UNITED NATIONS — The use of torture against detainees by law enforcement and military officials in Afghanistan is on the decline — but far from eradicated, according to a new United Nations study.
A 53-page study by the UN Assistance Mission in Afghanistan and the UN Human Rights Office found that nearly one-third of the 618 detainees in 77 facilities gave “credible and reliable” reports of torture or ill treatment between January 2017 and December 2018.
Detainees reported suffocation, electric shocks, the pulling of genitals and being suspended from ceilings. But the frequency showed improvement over the previous reporting period covering 2015 and 2016, when as many as four in 10 detainees reported being tortured.
Stephane Dujarric, spokesman for UN Secretary-General Antonio Guterres, told journalists at a news conference in Manhattan on Wednesday that the report found that “although there has been a reduction in the number of torture cases since 2016, there are still many detainees who continue to say they have been subjected to ill treatment.”
The report concerns detainees under custody of the Afghan National Defense and Security Forces, the National Directorate of Security and the Afghan National Police.
Notably, beatings were the most common form of torture and ill treatment among the majority of detainees held for alleged links to the Islamic State group or other opposition forces, who complained of being tortured to force them to confess.
UN High Commissioner for Human Rights Michelle Bachelet urged the government of Afghanistan to adhere to international conventions against torture.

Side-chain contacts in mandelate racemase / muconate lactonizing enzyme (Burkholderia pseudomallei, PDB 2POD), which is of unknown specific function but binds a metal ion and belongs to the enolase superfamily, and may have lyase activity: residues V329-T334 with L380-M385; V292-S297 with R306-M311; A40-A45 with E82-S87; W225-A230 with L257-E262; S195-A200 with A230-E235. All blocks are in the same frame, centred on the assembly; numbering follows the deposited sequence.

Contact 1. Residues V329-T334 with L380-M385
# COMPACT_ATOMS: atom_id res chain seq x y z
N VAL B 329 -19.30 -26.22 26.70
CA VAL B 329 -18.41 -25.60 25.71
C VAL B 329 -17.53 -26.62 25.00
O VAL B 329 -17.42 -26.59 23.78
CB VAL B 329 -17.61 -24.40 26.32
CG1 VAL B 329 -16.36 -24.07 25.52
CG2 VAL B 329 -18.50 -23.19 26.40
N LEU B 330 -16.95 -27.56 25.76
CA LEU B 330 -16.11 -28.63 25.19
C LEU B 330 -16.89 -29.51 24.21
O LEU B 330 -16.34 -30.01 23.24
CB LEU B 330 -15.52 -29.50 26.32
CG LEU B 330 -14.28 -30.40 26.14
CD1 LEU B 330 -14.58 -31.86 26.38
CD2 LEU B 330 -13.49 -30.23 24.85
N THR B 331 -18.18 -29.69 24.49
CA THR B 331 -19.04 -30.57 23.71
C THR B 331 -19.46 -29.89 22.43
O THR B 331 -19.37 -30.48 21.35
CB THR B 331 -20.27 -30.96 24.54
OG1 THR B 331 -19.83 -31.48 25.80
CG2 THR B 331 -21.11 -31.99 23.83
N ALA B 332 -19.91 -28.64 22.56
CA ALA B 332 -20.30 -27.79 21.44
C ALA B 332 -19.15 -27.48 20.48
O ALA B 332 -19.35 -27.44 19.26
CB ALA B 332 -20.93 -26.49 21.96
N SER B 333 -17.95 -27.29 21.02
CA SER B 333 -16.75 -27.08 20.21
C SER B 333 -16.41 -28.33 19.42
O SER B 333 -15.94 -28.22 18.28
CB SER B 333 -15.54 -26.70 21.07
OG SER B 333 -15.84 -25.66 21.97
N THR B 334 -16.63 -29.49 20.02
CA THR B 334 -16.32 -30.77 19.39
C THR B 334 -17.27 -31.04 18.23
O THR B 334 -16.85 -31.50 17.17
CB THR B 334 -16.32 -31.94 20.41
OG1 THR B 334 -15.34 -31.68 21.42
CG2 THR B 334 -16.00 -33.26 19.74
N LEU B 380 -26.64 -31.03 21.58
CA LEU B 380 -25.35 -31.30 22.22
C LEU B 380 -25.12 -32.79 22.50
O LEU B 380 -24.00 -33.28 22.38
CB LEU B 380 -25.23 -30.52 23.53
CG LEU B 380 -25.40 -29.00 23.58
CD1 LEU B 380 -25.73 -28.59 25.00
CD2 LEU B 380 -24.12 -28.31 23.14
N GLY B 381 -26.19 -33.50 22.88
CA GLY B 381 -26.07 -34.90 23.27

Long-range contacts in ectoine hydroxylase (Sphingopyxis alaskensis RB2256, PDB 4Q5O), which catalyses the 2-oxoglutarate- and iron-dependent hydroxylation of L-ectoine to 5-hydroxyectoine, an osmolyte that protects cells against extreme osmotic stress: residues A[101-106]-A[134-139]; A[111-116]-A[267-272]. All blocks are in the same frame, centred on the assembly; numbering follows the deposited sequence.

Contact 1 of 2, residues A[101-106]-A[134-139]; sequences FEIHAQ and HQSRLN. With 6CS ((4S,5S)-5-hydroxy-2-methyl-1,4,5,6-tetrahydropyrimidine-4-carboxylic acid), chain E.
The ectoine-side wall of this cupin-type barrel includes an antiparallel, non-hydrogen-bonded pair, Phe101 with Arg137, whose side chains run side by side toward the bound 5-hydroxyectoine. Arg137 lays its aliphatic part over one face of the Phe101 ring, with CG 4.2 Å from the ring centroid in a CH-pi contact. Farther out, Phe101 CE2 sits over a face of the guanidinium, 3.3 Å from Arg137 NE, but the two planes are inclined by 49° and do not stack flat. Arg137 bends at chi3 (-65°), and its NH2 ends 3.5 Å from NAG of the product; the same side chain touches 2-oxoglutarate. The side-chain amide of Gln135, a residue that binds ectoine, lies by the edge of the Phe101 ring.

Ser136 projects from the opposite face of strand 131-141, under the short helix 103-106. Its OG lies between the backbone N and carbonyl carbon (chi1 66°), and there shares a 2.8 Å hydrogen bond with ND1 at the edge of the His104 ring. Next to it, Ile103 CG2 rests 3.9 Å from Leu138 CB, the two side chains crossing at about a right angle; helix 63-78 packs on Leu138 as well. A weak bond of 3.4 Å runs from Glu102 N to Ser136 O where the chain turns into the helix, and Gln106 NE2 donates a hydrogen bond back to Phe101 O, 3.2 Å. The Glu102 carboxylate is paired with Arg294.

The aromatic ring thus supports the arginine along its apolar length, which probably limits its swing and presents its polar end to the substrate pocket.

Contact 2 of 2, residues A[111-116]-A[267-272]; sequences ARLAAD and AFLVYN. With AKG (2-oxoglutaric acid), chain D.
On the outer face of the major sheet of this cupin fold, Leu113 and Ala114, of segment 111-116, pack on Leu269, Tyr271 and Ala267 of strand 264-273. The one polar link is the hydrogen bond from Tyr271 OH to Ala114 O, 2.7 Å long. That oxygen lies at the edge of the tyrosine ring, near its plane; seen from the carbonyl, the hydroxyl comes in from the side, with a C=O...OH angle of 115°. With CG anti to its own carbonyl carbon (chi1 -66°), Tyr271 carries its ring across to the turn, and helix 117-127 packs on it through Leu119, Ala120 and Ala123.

The report acknowledged the country’s progress since it implemented the National Plan on the Elimination of Torture last year, as well as its penal code revision, adoption of the Optional Protocol to the Convention against Torture in April 2018 and enactment of the Anti-Torture Law in October.
While those measures have taken effect, it was unclear whether they were the cause of the reductions, which the report said were “not yet significant enough to indicate that the remedial measures taken are sufficient.”
Bachelet said those efforts were not enough.
“I urge the Government to work swiftly to create a National Preventive Mechanism to ensure independent, impartial scrutiny of the treatment of detainees,” she said in a news release. “A well-resourced watchdog of this sort, which is able to make unannounced visits to places of detention and raise awareness of what constitutes torture and ill-treatment according to international human rights law, can go a long way towards the ultimate goal of fully eradicating torture.”
The report noted that the record was uneven across the areas studied, with some places such as Kandahar raising serious concerns about the conduct of Afghan National Police, who were accused of subjecting 77 percent of their detainees to “the most brutal forms of torture or ill treatment.”
UN officials said that “enforced disappearances” occurred during the reporting period as well.
The report recommends Afghan officials guarantee detainees legal rights in line with international law, require all custodians of detainees to act within legal boundaries, make investigations prompt and effective and “ensure that victims of torture have effective access to justice and receive adequate, effective and prompt reparation for harm suffered.”
Tadamichi Yamamoto, the UN Special Representative for Afghanistan, said the report shows there is much to be done.
“We welcome the steps taken by the government to prevent and investigate cases of torture and ill treatment over the past two years,” he said. “There is still a long way to go to eradicate this horrendous practice among conflict-related detainees. Respect for the rule of law and human rights is the best way to create the conditions for sustainable peace.”